You’ll start in Léon, one of the greatest cities in Spain and finish in Ponferrada, built by the Templars in the 12th century. The Camino de Santiago, or Way of Saint James, starts on the central high plateau and traverses the untouched Leon Mountains.
As with all of our tours, you’ll be treated to the very best local gastronomy, and stay in comfortable hotels and traditional guesthouses.
A major city in the north of Spain and on the Camino, Leon is worth an extra night stop over so you have time to explore this fascinating city. From the many historical sights to visit during the day to the lively night life this city provides experiences for all age groups and interests. Two major standout attractions are located within the Roman walls of the city, the Cathedral with its magnificent Gothic sculptures and stained glass windows and the Basilica of San Isidoro that is renowned for its ‘Sistine Chapelesque’ frescos. Wander the streets to discover many cafes and restaurants with local gastronomy a specialty on the menus accompanied by the local El Bierzo wine.
Within the Medieval walls of Astorga you will find a vibrant and attractive city. From Roman ruins to neo-Gothic Episcopal Palace designed by Gaudi there is a wealth of different architecture to take in. Be sure to visit the Cathedral with its Gothic, Renaissance and Baroque elements, learn more about the Camino in the Pilgrim Museum located in the Episcopal Palace and when the clock strikes on the hour be at Plaza Mayor to witness the chimes on the Bell Tower where two small figures of a man and woman in traditional dress strike the bell. Having worked up an appetite walking around this compact city try some of the local cuisine in the many cafes and restaurants or for those with a sweet tooth a visit to the Museum of Chocolate!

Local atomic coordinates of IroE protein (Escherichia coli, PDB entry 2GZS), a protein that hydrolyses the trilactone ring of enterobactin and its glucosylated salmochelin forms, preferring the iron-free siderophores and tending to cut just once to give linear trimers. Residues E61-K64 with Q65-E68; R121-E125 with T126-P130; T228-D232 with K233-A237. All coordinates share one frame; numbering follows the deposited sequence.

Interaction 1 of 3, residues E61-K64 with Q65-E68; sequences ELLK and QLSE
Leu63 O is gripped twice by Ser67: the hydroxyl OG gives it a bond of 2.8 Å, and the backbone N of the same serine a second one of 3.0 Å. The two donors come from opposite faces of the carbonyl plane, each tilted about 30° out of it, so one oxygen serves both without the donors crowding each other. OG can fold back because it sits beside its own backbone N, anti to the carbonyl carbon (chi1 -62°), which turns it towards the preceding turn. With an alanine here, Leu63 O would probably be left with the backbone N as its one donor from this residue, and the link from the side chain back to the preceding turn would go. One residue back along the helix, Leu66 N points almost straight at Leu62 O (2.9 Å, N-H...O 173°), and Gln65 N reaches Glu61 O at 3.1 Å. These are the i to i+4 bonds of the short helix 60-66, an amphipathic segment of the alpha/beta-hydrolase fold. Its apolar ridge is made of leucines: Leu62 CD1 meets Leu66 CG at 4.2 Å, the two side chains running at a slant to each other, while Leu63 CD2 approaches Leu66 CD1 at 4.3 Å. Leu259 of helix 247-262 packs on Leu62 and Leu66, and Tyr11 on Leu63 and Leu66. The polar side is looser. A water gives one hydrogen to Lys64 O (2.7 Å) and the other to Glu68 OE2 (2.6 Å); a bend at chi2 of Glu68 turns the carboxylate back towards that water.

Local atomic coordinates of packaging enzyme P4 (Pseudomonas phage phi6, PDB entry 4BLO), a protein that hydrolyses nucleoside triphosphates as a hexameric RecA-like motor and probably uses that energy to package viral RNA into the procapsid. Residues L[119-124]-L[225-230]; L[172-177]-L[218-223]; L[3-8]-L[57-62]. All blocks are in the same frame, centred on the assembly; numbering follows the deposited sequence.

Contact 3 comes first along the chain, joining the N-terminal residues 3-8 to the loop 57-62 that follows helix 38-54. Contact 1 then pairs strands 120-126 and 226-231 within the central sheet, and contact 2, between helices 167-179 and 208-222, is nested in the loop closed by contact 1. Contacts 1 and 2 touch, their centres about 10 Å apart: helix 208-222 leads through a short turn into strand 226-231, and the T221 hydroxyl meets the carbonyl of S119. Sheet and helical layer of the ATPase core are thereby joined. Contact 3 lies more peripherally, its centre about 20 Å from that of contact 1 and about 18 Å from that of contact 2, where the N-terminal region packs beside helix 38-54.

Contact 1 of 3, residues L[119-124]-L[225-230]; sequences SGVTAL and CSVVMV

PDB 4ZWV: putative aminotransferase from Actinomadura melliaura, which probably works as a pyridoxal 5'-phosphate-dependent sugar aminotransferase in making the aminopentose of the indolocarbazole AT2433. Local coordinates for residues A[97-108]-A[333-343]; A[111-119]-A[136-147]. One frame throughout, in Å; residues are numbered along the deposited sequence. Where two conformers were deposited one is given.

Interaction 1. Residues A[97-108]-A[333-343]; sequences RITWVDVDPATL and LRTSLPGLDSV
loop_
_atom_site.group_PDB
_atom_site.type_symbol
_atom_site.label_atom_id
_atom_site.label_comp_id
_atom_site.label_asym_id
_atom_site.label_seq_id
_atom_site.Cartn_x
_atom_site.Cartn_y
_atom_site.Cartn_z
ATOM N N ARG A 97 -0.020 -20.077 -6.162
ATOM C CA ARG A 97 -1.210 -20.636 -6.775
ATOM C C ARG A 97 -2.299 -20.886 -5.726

Cruz de Ferro - High Point of the Camino
1,504, above sea level this is the highest point of the Camino, Cruz de Ferro. Here you will find the simple iron cross atop a tall weathered pole. Marking the entrance to the Leon Mountains this cross has guided pilgrims on the Camino, particularly in the winter when the pass can be covered in snow. Some historians believe the placing of the cross here originates from Roman times as way of marking the boundary between territories. For pilgrims walking the Camino Frances it is hear that the traditions hails of leaving a rock at the foot of the cross that they have carried from the start of their journey. The rock symbolises any sins that the pilgrim has committed, and the undertaking of carrying and leaving the rock is supposed to absolve them of the sins.